SUNCT/SUNA and neurovascular compression: New cases and critical literature review

IRCCS Institute of Neurological Sciences of Bologna, Headache Centre, Department of Biomedical and Neuromotor Sciences, University of Bologna, Italy.
Cephalalgia (Impact Factor: 4.89). 06/2013; 33(16). DOI: 10.1177/0333102413494273
Source: PubMed


Short-lasting unilateral neuralgiform headache attacks with conjunctival injection and tearing (SUNCT) and short-lasting unilateral neuralgiform headache with cranial autonomic symptoms (SUNA) are primary headache syndromes. A growing body of literature has focused on brain magnetic resonance imaging (MRI) evidence of neurovascular compression in these syndromes.
The objective of this article is to assess whether SUNCT is a subset of SUNA or whether the two are separate syndromes and clarify the role of neurovascular compression.
We describe three new SUNCT cases with MRI findings of neurovascular compression and critically review published SUNCT/SUNA cases.
We identified 222 published SUNCT/SUNA cases. Our three patients with neurovascular compression added to the 34 cases previously described (16.9%). SUNCT and SUNA share the same clinical features and therapeutic options. At present, there is no available abortive treatment for attacks. Lamotrigine was effective in 64% of patients; topiramate and gabapentin in about one-third of cases. Of the 34 cases with neurovascular compression, seven responded to drug therapies, 16 patients underwent microvascular decompression of the trigeminal nerve (MVD) with effectiveness in 75%.
We suggest that SUNCT and SUNA should be considered clinical phenotypes of the same syndrome. Brain MRI should always be performed with a dedicated view to exclude neurovascular compression. The high percentage of remission after MVD supports the pathogenetic role of neurovascular compression.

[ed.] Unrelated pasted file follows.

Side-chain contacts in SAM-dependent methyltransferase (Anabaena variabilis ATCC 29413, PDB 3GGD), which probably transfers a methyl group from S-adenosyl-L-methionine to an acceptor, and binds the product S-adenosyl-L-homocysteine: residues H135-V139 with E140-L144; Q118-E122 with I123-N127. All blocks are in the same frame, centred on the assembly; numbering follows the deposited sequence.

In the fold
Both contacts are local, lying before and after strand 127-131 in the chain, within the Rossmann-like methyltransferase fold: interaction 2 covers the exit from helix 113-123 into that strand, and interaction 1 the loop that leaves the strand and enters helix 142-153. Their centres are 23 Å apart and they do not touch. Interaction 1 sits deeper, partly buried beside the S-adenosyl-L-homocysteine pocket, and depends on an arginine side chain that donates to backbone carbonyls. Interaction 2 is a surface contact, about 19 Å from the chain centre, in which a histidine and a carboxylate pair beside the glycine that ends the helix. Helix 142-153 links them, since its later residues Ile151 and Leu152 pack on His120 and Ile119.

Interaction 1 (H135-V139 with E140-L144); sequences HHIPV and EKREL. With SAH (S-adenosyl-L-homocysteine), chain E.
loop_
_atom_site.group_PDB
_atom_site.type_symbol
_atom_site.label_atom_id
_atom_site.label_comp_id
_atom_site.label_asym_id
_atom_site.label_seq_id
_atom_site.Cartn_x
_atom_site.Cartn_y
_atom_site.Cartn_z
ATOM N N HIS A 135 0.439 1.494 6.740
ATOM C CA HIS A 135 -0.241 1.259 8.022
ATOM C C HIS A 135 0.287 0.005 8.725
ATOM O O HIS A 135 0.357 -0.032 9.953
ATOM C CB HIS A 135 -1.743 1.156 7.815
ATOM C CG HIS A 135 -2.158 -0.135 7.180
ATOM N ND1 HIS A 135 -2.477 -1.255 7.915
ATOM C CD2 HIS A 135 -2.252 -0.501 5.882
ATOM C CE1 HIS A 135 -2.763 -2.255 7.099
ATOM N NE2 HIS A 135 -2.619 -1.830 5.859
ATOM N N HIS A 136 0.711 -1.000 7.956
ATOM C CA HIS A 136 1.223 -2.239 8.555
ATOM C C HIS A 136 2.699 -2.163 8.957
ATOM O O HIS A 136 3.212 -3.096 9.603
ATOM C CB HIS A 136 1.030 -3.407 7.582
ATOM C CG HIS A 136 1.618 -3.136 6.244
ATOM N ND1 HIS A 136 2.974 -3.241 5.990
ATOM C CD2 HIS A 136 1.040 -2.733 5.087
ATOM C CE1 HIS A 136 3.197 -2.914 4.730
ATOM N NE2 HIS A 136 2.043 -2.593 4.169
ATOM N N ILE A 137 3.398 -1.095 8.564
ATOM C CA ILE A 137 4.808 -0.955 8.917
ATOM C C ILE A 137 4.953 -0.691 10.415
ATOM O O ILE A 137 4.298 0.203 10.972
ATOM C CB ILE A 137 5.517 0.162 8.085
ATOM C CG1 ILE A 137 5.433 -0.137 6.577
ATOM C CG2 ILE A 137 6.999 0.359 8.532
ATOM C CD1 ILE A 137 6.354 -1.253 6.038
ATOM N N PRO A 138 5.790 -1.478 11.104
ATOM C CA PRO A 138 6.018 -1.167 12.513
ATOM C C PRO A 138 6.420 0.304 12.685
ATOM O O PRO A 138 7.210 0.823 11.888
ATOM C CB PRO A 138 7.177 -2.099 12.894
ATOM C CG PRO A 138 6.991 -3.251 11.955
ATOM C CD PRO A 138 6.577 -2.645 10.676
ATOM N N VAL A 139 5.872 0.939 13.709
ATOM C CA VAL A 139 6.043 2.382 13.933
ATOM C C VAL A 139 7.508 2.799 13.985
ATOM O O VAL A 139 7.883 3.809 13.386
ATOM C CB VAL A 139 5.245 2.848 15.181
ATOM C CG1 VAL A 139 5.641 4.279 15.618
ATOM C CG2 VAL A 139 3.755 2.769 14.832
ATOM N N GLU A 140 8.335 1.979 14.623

Download full-text


Available from: Daniela Grimaldi,
98 Reads
  • [Show abstract] [Hide abstract]
    ABSTRACT: Clusterkopfschmerz, paroxysmale Hemikranie und ,,short-lasting unilateral neuralgiform headache attacks with conjuntival injection and tearing“ (SUNCT-Syndrom) werden unter den trigeminoautonomen Kopfschmerzerkrankungen (,,trigemino autonomic cephalalgia; TAC) zusammengefasst. Die neue vorgeschlagene internationale Klassifikation der Kopfschmerzerkrankungen (ICDH-3 beta) zählt nun auch die Hemicrania continua zu dieser Gruppe, außerdem wurden die Diagnosekriterien der anderen TACs modifiziert. TACs sind durch ständige oder in Attacken auftretende Kopfschmerzen mit zusätzlichen kranial autonomen Begleitsymptomen charakterisiert. Sie unterscheiden sich in ihrer Attackendauer und müssen wegen unterschiedlicher pharmakologischer Therapiestrategien voneinander abgegrenzt werden.
    Der Nervenarzt 12/2013; 84(12). DOI:10.1007/s00115-012-3624-4 · 0.79 Impact Factor
  • [Show abstract] [Hide abstract]
    ABSTRACT: Medically refractory headache is an uncommon but difficult-to-treat clinical problem. Patients who fail maximal medical management may be candidates for invasive treatment. In this review, we critically examine the literature on the range of surgical treatments currently available for migraine, trigeminal autonomic cephalalgias, idiopathic intracranial hypertension and Chiari malformation type 1, with particular attention to patient selection, treatment efficacy, and complications.
    Headache The Journal of Head and Face Pain 02/2014; 54(3). DOI:10.1111/head.12294 · 2.71 Impact Factor
  • [Show abstract] [Hide abstract]
    ABSTRACT: Patients with medically refractory headache disorders are a rare and challenging-to-treat group. The introduction of peripheral neurostimulation (PNS) has offered a new avenue of treatment for patients who are appropriate surgical candidates. The utility of PNS for headache management is actively debated. Preliminary reports suggested that 60-80% of patients with chronic headache who have failed maximum medical therapy respond to PNS. However, complications rates for PNS are high. Recent publication of 2 large randomized clinical trials with conflicting results has underscored the need for further research and careful patient counseling. In this review, we summarize the current evidence for PNS in treatment of chronic migraine, trigeminal autonomic cephalagias and occipital neuralgia, and other secondary headache disorders.
    Headache The Journal of Head and Face Pain 02/2014; 54(3). DOI:10.1111/head.12292 · 2.71 Impact Factor
Show more